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Year : 2012  |  Volume : 3  |  Issue : 5  |  Page : 60-62  

Focal cemento-osseous dysplasia masquerading as a residual cyst

Department of Oral and Maxillofacial Pathology, Genesis Institute of Dental Sciences and Research, Ferozepur, Punjab, India

Date of Web Publication17-Apr-2012

Correspondence Address:
Simarpreet V Sandhu
Department of Oral and Maxillofacial Pathology, Genesis Institute of Dental Sciences and Research, Ferozepur Moga Road, Ferozepur - 152 001, Punjab
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Source of Support: None, Conflict of Interest: None

DOI: 10.4103/0976-237X.95107

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Focal cemento-osseous dysplasia (FCOD) is a benign fibroosseous condition that can be seen in dentulous and edentulous patients. It is an asymptomatic lesion and needs no treatment; however, follow-up is essential due to the possibility that it can progress to a condition called florid cemento-osseous dysplasia. We report a case of FCOD of mandible in a 25-year-old female. Clinically, the lesion resembled periapical pathosis of odontogenic origin. An attempt has been made to discuss the clinical and histopathologic features along with differential diagnosis of cemento-osseous dysplasia.

Keywords: Fibroosseous lesion, focal cemento-osseous dyplasia, periapical pathoses, residual cyst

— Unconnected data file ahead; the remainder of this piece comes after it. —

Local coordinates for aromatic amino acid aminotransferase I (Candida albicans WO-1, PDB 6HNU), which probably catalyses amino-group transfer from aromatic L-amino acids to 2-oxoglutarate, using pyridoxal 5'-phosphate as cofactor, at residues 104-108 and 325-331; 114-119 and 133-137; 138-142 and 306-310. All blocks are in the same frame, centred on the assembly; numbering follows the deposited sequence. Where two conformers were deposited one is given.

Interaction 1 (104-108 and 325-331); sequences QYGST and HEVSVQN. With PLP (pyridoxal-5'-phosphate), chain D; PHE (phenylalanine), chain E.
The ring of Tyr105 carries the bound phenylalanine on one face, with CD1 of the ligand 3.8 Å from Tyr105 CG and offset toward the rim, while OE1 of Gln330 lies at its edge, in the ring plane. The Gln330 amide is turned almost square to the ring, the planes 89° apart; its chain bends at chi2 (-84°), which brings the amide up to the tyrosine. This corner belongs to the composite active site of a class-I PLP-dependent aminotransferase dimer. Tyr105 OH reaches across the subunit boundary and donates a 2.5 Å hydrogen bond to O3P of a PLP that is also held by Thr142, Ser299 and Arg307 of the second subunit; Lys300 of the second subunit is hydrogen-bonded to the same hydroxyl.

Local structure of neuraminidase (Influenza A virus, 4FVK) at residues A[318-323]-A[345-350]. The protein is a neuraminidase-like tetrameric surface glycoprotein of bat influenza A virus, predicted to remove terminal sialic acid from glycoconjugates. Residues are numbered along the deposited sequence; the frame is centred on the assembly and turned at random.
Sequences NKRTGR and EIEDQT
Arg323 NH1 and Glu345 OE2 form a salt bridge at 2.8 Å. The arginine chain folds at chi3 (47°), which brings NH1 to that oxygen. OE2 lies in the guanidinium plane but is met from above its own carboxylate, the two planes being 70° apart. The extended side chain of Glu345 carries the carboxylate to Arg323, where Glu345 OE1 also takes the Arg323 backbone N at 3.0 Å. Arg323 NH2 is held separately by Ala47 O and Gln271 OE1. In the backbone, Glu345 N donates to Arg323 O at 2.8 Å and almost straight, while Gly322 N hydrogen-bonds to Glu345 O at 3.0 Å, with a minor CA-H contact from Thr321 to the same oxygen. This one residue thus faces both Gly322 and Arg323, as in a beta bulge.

How to cite this article:
Bhandari R, Sandhu SV, Bansal H, Behl R, Bhullar RK. Focal cemento-osseous dysplasia masquerading as a residual cyst. Contemp Clin Dent 2012;3, Suppl S1:60-2

How to cite this URL:
Bhandari R, Sandhu SV, Bansal H, Behl R, Bhullar RK. Focal cemento-osseous dysplasia masquerading as a residual cyst. Contemp Clin Dent [serial online] 2012 [cited 2021 Mar 2];3, Suppl S1:60-2. Available from:

   Introduction Top

The high incidence and broad spectrum of conditions causing periapical radiolucencies make it imperative that all dental clinicians acquire a broad and comprehensive working knowledge. Some of these periapical radiolucencies present innocent anatomic variations whereas others are a result of benign or malignant conditions. Focal cemento-osseous dysplasia (FCOD) in the tooth-bearing areas of the jaws is an asymptomatic benign condition, belonging to the spectrum of fibroosseous lesions. [1] The etiology and pathogenesis of FCOD is unknown, and this lesion is considered to be a reactive or a dysplastic process in the periapical tissues. Usually, it affects two or more mandibular anterior teeth, and the radiographic appearance varies depending on the state of development. In rare cases, the lesion may affect only one tooth and thus mimics an apical granuloma or a cyst. [2],[3] We present a case report of FCOD mimicking a residual cyst and stress on the necessity of judicial differential diagnosis at the site of previous extractions.